HEBREW MANUSCRIPT. Esther Scroll.
An extremely rare illustrated Dutch Megillat Esther, 17th century. Hand-illustrated in brown ink on vellum, 6 membranes, 300 mm. high, 358 mm. long. 16 columns, (125 x 123 mm.) of 18 lines. First two membranes lined in rose-colored silk; three wide, rose-colored ribbon strips sewn to the scroll's beginning, joining in a long ribbon used to wrap around the rolled megillah; mounted on wooden roller 340 mm. long. Silk somewhat worn, ribbons later replacement, opening panel worn. Signed by David, son of Jacob Katz.
This extraordinary Esther scroll boasts the largest and most extensive illustrated cycle known from any other extant megillah. Closely related to the narrative cycle of the previous megillah, the scroll's 60 framed narrative scenes, drawn in spectacular detail, fully occupy the scroll's horizontal and vertical borders. That these illustrations are the work of a Jewish artist is strongly suggested by the skillful incorporation of micrographic texts into more than twelve of the megillah's scenes. Written in the same ink as the drawings, these often inconspicuous texts are usually repeated verbatim by the larger, more legible inscriptions that identify each narrative episode. Significantly enough, the identity of the artist may well be indicated within the scroll itself: a colophon inscribed across the cycle's final illustration proclaims that the scroll was finished by David, son of Jacob Katz. Whether this individual was the megillah's illustrator, scribe or both is unspecified.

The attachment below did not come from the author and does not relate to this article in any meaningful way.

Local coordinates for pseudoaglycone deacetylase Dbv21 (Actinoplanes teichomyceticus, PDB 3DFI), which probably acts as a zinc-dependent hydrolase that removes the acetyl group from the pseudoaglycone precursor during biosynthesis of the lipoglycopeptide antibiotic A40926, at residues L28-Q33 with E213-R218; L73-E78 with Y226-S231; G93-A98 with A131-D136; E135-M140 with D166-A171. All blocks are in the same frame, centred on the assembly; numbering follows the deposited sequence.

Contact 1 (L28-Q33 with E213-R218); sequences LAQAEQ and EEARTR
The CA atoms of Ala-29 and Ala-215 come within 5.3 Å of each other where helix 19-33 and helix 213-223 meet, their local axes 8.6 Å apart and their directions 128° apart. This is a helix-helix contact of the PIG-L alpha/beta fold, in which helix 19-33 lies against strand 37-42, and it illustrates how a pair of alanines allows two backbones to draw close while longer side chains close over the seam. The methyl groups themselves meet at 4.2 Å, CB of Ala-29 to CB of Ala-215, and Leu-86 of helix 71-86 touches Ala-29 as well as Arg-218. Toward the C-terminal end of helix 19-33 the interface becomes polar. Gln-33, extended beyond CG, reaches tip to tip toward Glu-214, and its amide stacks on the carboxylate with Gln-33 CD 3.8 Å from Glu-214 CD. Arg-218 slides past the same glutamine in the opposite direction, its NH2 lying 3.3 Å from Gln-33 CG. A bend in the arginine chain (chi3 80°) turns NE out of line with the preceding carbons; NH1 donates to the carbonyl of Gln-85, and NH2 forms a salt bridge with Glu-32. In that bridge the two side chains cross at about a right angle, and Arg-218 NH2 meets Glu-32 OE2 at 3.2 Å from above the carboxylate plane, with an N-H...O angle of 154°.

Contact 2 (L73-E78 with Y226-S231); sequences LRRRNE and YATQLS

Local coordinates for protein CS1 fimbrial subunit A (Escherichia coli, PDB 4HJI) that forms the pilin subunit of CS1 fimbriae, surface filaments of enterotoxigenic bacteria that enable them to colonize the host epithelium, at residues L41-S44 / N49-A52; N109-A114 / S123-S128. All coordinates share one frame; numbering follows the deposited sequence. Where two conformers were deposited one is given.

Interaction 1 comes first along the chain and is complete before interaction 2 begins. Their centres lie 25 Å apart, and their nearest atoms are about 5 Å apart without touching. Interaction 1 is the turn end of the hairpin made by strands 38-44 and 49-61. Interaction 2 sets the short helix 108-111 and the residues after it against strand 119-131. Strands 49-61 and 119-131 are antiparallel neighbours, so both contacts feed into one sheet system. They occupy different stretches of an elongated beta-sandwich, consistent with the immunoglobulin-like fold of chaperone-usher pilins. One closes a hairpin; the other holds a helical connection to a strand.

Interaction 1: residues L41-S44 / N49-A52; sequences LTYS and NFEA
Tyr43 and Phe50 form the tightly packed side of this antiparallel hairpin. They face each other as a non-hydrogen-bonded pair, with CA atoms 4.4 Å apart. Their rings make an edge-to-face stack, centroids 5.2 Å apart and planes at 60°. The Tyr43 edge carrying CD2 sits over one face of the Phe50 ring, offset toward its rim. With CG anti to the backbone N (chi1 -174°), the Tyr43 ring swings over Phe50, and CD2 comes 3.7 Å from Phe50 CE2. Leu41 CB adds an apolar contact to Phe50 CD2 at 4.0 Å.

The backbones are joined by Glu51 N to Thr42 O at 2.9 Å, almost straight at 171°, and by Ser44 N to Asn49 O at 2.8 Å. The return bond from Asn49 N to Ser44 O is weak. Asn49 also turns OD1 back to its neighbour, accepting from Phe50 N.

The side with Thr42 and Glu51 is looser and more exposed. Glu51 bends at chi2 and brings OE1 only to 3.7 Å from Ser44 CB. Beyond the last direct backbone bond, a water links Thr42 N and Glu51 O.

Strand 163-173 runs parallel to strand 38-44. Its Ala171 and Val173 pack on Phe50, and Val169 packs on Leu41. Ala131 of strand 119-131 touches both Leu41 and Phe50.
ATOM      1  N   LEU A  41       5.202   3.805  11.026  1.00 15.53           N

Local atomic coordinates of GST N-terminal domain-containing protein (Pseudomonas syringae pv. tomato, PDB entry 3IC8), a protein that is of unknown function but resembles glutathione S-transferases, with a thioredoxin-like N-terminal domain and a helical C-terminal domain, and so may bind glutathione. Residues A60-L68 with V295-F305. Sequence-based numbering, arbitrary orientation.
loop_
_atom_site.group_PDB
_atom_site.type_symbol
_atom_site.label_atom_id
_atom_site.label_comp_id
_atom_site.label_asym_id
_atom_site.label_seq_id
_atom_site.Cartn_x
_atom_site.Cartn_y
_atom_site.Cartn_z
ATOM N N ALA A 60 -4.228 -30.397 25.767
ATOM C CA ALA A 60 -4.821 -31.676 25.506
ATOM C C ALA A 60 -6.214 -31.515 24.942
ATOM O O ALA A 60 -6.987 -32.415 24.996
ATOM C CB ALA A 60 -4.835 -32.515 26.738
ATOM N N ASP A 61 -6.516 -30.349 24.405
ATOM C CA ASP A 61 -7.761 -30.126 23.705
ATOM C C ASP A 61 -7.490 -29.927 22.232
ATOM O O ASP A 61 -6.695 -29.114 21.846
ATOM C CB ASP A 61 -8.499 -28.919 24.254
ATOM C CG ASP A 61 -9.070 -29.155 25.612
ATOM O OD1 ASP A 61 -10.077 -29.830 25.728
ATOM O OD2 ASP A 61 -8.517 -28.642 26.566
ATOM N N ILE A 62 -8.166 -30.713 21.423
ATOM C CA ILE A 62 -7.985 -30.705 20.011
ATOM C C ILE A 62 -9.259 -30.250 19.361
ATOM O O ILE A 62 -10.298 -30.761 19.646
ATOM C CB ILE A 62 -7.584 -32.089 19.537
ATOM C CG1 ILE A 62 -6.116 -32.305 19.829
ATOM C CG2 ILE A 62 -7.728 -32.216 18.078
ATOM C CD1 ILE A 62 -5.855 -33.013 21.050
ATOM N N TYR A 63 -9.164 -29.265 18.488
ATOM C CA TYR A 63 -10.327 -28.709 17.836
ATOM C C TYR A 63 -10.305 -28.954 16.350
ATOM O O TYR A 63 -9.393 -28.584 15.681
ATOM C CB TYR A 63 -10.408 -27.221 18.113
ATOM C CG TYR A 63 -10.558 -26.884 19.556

The narrative cycle is preceded by an elaborate blessing panel. The format and imagery of this panel clearly recalls triumphal arches, which characteristically display a triple arcade topped by two winged allegorical figures of Victory. The arcade's monumental central gateway is flanked by two smaller arches housing floral vases; resting atop the gateway is a zodiac wheel, crowned by the flanking Victories. The wheel's twelve zodiacal signs are identified by their Hebrew names, beginning with Taleh [Aries], representing the first month, Nisan, in which Haman cast his lot against the Jews, and concluding with Dagim [Pisces], the final month, Adar, upon which the lot fell and the holiday of Purim is celebrated. The blessings recited before the megillah reading are inscribed in the wheel's center; those recited after the reading fill the gateway below. The entire arcade stands atop a base adorned with two rampant lions supporting an inscribed foliate cartouche.
The order in which the cycle's scenes are to be read varies, with most vignettes, however, placed adjacent to the text panel they illustrate. The order is as follows: